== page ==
Is there an easy way to write a book?

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Jamie’s email was straightforward.

“I just read your white paper on the publishing process. What you described seems like an awful lot of work, and I see ads all the time for easy ways to write my book. Why do you think it’s so hard?”

You may have the same question that Jamie has. There are lots of people who claim to show you an easy way to write your book. I think there are easy ways to write a crappy book. I think it’s hard to write a good book. There are no shortcuts to good work.

I assume that you’re starting with the basics. You already have solid experience and research to make your content rich. I assume that you have a good idea of who your ideal reader will be. Without those two things, it’s impossible to write a great book, no matter how hard you work.

Writing A Great Book Is Hard Because It Takes Revisions

Ernest Hemingway and dozens of other writers have said some version of, “The first draft of anything is sh-t.”

You may dream of writing a great first draft. You may have heard stories about how other people write great first drafts and don’t need any revisions. Those stories are fiction.

All great writing is rewriting. That means you revise. For me and most of my clients it takes three or four full drafts before the book is ready to go to a professional editor. Some of my clients have gone well beyond this. Terry Moore routinely did five or six drafts of every chapter. We did more than five full drafts of his book, Building Legacy Wealth.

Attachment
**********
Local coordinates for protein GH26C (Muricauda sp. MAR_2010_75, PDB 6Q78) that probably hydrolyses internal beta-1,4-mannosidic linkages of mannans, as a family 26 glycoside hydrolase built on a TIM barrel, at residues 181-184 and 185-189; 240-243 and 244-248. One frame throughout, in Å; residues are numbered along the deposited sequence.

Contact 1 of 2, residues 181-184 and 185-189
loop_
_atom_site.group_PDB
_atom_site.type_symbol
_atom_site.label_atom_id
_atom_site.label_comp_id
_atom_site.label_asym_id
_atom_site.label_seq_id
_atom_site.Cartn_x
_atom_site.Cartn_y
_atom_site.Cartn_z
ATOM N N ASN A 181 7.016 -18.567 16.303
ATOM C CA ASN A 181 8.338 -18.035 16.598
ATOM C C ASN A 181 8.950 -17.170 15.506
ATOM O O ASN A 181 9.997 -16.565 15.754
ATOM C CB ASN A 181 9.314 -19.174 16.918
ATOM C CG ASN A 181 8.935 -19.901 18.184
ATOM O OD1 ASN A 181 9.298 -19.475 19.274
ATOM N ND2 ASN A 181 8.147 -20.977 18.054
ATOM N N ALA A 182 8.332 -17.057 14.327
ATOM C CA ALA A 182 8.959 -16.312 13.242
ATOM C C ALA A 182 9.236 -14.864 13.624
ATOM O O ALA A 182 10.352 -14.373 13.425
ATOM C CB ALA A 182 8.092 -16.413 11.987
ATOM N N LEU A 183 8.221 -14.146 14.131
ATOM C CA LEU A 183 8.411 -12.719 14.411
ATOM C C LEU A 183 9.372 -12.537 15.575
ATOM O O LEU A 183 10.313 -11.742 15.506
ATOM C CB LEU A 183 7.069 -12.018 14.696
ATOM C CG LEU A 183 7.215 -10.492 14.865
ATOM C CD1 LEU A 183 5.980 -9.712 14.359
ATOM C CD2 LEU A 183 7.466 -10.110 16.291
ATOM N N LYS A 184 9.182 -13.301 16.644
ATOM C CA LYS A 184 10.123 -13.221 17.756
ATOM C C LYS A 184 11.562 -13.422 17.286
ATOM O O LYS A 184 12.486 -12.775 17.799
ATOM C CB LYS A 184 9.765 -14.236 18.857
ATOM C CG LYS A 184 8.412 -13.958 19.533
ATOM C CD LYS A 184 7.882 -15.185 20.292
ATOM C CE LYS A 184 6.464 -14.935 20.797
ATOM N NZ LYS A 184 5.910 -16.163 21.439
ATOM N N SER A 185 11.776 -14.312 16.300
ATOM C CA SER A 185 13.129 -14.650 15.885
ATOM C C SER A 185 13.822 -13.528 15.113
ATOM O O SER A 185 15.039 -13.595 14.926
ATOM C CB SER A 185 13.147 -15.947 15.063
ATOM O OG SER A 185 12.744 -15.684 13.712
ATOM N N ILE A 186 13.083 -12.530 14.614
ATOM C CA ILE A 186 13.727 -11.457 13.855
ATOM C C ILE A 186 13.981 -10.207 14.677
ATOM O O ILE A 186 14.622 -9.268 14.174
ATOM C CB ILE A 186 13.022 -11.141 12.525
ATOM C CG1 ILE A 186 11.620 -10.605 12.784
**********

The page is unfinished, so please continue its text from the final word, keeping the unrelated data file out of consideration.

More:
Writing A Great Book Is Hard Because It Takes Feedback

It’s tough to take feedback on your writing. It’s like baring your soul and asking people to stick pins in it. But great books grow from feedback.

Some feedback will be professional. That means coaches and editors. You pay them to tell you how to improve your book. For some of my clients, the only work I do is to help them structure the book well. For others, we follow the process all the way through.

You may not need a book writing coach, like me. But you do need a professional editor. Professional editors save writers from ourselves. They catch the things we didn’t catch, even after all our revisions. They make suggestions that make the book and parts of it better.

Beta readers supply another form of feedback. There are three types of beta readers. Some beta readers are your friends and supporters who want to be part of your process. Their feedback may be good, or not, but it’s always a gift. Some beta readers should be like your intended readers. They’ll help you understand what parts aren’t as clear as you thought they were. The third group of beta readers consists of content experts. They’ll give you feedback on whether you got some of the important things right.

Writing A Great Book Is Hard Because It Takes Time

Revisions and getting feedback from professionals and beta readers take time. Life plays a part, too.

Most of the people I work with are writing a book while they work full-time at something else. They also have relationships that matter to them. They need to give time to their work and their relationships.

Fate plays a role, too. Illnesses and natural disasters and emergencies at work all become top priority for a time. When they do, the book process gets longer.

Writing A Great Book Is Hard and . . .

Writing a great book is hard, and so is everything worthwhile you’ve ever done. If it wasn’t hard, it wouldn’t be an accomplishment.

Bottom Line

Writing a great book is hard, but you should make it your goal. Once your book is written and published, it lives forever. People will look at your book years from now and judge you by it.

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